Apache and Microsoft: Incremental or Revolutionary Progress?

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Microsoft is becoming a sponsor of the Apache Software Foundation (ASF). This sponsorship will enable the ASF to pay administrators and other support staff so that ASF developers can focus on writing great software.” – Sam Ramji, Microsoft

When Microsoft kindly made me aware of this news in advance during a sit down meeting at OSCON earlier this week, they seemed more than a bit disappointed with my reaction to the news. To the extent that they used words like “sloppy” to describe it and phrases like “hipster perpetual boredom” my attitude.

Not, presumably, because I believed it to be a bad move, because I did not and do not. More likely it was due to the fact that I was less enthusiastic than they might have hoped. Which is understandable, given the context.

To explore that context and more, let’s turn to our old friend, the Q&A.

Q: To begin with, anything to disclose?
A: Yes, Microsoft is a RedMonk customer and the Port25 team, specifically, has been a past customer.

Q: Now, what do you mean, precisely, that the reactions to this are understandable in context?
A: One’s impression of the significance of this news, in my opinion, is almost entirely dependent on one’s proximity to the affected organizations. Apache members, predictably, will be pleased, not simply because of the 100K+ cash infusion, but also the explicit endorsement of the Apache philosophy towards open source management and governance. Likewise, those that work for Microsoft (I assume) and those that work with Microsoft (I know) will recognize this announcement for what it is: the product of massive effort, and pitched battles at every step of the way.

Q: But you work with Microsoft, and are – by your own admission – less than totally impressed. What gives?
A: I’m impressed with the effort that I know went into this, certainly, and as I told Microsoft, I think it’s unquestionably a step in the right direction. I simply don’t view it as massive news.

The announcement is, in my view, news. What it is not, I think, is an Eclipse-open-sourced moment – with all due respect to my colleague. Let alone a Sun-buys-MySQL-for-$1BN event.

It’s a nice and significant gesture, and a step in the right direction, but it’s incremental to me. Not revolutionary.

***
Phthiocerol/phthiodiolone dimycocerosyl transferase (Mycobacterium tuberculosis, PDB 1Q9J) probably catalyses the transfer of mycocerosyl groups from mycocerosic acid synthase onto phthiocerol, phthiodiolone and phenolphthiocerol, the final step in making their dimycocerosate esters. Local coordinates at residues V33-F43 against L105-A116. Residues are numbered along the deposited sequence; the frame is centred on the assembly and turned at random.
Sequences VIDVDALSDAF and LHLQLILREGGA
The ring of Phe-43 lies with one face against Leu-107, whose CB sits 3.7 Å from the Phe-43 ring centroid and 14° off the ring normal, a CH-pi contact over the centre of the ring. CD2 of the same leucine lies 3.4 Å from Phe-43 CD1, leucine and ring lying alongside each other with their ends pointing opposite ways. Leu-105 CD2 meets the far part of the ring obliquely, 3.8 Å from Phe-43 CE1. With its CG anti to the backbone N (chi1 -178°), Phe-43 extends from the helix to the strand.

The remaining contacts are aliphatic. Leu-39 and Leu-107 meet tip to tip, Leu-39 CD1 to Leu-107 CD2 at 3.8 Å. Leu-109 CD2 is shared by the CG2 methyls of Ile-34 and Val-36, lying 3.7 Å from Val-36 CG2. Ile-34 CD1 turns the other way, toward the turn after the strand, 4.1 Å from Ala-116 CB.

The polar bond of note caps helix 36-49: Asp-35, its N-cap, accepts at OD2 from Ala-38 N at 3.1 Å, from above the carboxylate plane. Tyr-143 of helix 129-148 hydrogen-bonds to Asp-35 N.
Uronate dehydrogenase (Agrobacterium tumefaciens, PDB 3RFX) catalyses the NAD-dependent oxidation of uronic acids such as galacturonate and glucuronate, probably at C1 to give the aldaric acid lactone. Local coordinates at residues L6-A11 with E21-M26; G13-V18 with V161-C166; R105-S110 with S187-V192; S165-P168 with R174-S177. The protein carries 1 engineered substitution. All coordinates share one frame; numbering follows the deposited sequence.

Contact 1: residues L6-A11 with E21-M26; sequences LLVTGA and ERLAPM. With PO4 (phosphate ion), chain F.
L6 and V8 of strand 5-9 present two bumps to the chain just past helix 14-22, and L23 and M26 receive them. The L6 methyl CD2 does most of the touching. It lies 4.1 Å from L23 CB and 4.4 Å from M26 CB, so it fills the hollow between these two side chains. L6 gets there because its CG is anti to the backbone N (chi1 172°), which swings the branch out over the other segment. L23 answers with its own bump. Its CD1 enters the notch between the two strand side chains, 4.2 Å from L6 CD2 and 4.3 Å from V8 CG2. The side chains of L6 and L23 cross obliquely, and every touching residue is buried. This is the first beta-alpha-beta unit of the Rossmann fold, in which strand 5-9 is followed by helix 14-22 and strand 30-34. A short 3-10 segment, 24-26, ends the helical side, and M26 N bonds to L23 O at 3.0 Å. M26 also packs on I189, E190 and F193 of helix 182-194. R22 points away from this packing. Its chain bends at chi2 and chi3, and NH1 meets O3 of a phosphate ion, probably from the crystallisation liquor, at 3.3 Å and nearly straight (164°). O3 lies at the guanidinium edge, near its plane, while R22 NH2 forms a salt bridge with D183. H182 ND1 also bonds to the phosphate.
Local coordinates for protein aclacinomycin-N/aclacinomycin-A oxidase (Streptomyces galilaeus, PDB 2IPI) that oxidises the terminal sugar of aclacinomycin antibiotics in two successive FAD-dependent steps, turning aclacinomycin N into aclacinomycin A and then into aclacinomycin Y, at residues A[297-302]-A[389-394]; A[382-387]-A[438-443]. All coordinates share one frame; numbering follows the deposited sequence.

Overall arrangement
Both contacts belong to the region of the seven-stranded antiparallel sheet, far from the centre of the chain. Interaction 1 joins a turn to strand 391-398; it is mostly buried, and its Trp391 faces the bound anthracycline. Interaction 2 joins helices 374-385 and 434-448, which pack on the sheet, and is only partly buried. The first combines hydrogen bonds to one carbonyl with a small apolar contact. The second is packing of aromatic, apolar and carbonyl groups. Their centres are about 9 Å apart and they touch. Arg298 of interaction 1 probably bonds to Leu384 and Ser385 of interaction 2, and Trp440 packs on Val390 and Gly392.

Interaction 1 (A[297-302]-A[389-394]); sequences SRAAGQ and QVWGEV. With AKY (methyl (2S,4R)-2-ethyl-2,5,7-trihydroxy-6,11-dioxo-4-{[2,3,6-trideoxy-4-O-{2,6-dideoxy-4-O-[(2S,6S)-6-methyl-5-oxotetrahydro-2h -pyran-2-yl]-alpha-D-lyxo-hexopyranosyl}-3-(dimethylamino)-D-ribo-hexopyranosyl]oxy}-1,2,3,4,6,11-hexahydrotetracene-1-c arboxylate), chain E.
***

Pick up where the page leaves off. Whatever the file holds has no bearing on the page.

Q: Why is that?
A: Many reasons, but not least because this is a donation of dollars that, while significant to Apache, are not even a rounding error to Microsoft. For those that contend that this is an explicit endorsement of open source generally, I strongly disagree. It’s principally around money rather than code, remember. And those that would argue that this is a specific validation of the Apache model, well, that’s true, but this is but the most overt step. Microsoft, after all, has engaged on a less formal basis with Apache previously. And Mozilla. And Eclipse.

Consider it this way: Microsoft has been a long time sponsor of open source shows and conferences, the most prominent examples being OSBC and OSCON. Has that participation fundamentally altered the way Microsoft develops software, or – more importantly – speaks about open source software, at least at the senior executive levels? Not particularly. Participation in the Apache community is likely to be a more profound influence than conference participation, but probably not one that’s much more efficient or swift.

While certain constituencies within Microsoft – Sam’s team being the obvious exhibit A – understand open source fairly well, I remain unconvinced that upper management’s grasp is as firm. And no sponsorship deal – Apache or otherwise – is likely to persuade me otherwise.

Q: It sounds as if you’ve written Microsoft off, then.
A: Hardly. We’ve worked with Microsoft for a long time, and the progress from our initial conversations years ago through the OSCON announcements has been both significant and substantial. And as someone who’s worked with Microsoft enough to understand the internal battles that have been fought, I’m appreciative of those fighting the good fight. One that, as the OSCON Q&A shows, can be a thankless task indeed.

I’m simply not of the belief that Microsoft is poised to digest open source internally as have other larger firms.

And frankly, why should they? As has been discussed in this space many times, Microsoft has only created the single most profitable software business in the history of software, all without the benefit of and in many cases in spite of open source competition. Competition which challenges some of the existing and potential revenue streams.

From a historical perspective, then, the reactions by Microsoft to open source have been mostly logical, if conservative and not terribly creative.

Q: What, then, would you consider quote unquote big news from Microsoft in the realm of open source?
A: With some time to think, my answer would be something that indicated that the acceptance of open source within the firm was more than an acknowledgment of the need to coexist and interoperate with open source. A move that signaled an awareness that open source, while hardly the only approach to developing software, does possess certain advantages over its proprietary competition.